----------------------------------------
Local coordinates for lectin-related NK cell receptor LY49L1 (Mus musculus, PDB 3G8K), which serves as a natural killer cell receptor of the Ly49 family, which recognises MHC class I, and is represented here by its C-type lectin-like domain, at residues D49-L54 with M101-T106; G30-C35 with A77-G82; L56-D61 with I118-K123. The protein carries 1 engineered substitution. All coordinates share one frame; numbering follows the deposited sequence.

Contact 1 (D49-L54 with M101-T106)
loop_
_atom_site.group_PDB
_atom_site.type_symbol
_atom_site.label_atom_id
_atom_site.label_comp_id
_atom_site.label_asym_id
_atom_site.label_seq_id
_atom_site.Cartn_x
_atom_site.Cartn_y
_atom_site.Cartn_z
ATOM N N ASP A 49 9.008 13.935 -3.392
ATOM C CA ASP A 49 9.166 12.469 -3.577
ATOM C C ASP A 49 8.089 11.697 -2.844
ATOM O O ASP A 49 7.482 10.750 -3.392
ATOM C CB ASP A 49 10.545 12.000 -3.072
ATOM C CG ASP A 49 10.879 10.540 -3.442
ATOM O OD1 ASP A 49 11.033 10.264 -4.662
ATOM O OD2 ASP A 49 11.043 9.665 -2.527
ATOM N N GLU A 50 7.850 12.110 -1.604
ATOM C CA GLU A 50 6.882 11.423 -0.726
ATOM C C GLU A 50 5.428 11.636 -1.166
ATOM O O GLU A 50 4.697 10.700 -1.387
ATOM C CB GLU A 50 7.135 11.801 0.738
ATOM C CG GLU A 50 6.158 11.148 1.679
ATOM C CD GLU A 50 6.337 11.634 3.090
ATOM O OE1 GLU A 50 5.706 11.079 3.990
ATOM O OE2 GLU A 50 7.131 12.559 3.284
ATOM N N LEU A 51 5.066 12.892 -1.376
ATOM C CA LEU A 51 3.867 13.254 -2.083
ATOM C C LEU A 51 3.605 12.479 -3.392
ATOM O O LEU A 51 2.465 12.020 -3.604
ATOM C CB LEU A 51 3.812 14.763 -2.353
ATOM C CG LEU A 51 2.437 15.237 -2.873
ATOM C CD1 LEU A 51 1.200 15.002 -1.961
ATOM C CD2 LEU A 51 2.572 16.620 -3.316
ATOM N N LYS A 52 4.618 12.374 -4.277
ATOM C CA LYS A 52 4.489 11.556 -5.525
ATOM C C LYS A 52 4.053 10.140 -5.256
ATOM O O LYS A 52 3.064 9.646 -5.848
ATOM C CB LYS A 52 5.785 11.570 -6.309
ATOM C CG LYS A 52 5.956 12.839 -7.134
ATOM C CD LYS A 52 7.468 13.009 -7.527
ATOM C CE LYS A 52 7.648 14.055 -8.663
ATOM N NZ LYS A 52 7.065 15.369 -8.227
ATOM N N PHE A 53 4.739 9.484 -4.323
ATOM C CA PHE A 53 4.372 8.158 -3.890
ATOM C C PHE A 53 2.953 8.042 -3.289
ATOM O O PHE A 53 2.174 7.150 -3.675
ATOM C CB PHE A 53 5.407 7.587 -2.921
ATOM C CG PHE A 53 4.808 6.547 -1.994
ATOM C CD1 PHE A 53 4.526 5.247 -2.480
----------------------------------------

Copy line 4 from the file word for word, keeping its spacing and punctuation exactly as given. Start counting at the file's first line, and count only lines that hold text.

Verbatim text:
_atom_site.group_PDB